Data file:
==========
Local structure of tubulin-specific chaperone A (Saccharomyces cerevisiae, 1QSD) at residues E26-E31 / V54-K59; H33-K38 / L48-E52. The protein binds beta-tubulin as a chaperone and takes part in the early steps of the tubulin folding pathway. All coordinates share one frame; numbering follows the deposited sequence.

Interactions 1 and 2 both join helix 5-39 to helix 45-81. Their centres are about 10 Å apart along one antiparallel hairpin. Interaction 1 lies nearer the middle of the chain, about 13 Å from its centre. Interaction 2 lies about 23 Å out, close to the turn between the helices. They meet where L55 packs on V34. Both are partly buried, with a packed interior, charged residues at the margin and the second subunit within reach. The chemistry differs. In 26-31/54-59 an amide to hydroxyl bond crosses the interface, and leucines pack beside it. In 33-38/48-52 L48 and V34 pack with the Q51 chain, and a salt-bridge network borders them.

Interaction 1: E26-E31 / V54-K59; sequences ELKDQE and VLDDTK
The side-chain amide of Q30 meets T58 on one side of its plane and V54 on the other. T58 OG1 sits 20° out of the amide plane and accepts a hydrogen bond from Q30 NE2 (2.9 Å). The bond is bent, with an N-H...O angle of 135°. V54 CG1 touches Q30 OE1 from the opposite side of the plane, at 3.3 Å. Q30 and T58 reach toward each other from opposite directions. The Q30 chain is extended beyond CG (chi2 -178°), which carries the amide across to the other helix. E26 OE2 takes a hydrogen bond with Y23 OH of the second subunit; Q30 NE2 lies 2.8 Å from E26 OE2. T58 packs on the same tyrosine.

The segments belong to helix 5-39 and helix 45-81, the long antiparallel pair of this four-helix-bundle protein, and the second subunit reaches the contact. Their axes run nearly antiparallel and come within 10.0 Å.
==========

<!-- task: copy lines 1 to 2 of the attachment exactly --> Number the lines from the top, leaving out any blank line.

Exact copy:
Local structure of tubulin-specific chaperone A (Saccharomyces cerevisiae, 1QSD) at residues E26-E31 / V54-K59; H33-K38 / L48-E52. The protein binds beta-tubulin as a chaperone and takes part in the early steps of the tubulin folding pathway. All coordinates share one frame; numbering follows the deposited sequence.

Interactions 1 and 2 both join helix 5-39 to helix 45-81. Their centres are about 10 Å apart along one antiparallel hairpin. Interaction 1 lies nearer the middle of the chain, about 13 Å from its centre. Interaction 2 lies about 23 Å out, close to the turn between the helices. They meet where L55 packs on V34. Both are partly buried, with a packed interior, charged residues at the margin and the second subunit within reach. The chemistry differs. In 26-31/54-59 an amide to hydroxyl bond crosses the interface, and leucines pack beside it. In 33-38/48-52 L48 and V34 pack with the Q51 chain, and a salt-bridge network borders them.